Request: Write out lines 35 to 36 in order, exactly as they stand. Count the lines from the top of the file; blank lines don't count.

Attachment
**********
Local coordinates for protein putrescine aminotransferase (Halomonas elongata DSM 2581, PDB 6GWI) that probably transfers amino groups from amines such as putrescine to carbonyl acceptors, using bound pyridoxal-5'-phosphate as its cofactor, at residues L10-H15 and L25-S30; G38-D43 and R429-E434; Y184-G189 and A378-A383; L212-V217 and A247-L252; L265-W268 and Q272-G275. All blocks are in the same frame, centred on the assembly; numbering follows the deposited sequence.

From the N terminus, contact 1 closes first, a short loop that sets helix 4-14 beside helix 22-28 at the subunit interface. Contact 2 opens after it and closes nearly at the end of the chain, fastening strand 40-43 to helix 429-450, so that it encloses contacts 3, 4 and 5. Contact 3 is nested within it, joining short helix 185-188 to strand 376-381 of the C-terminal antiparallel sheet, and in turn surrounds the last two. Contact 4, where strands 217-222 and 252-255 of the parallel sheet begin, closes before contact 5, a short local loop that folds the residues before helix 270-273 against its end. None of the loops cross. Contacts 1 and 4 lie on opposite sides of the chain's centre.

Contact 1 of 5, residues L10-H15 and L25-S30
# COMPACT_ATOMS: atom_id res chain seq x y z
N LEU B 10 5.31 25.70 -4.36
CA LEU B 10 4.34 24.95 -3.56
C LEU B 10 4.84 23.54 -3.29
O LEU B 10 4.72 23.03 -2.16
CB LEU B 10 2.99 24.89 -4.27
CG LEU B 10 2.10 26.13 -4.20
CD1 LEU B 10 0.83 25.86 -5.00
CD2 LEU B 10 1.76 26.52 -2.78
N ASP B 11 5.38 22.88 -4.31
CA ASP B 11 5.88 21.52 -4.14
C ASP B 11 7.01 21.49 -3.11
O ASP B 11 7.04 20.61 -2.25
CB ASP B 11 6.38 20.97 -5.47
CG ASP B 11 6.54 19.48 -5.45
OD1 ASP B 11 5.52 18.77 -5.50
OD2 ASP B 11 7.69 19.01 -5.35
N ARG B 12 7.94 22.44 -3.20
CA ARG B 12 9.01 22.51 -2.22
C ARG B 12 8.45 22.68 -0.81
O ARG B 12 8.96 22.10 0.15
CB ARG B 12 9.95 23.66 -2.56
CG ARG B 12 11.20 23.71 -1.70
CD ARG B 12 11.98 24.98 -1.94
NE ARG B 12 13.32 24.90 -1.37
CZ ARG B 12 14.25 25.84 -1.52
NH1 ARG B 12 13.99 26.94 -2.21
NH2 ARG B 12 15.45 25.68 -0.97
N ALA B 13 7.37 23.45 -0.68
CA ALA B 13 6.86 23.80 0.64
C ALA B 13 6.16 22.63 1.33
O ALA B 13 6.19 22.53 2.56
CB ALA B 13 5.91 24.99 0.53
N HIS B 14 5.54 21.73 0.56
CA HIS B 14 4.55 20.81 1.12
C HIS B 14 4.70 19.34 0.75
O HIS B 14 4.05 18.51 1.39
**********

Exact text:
O ALA B 13 6.19 22.53 2.56
CB ALA B 13 5.91 24.99 0.53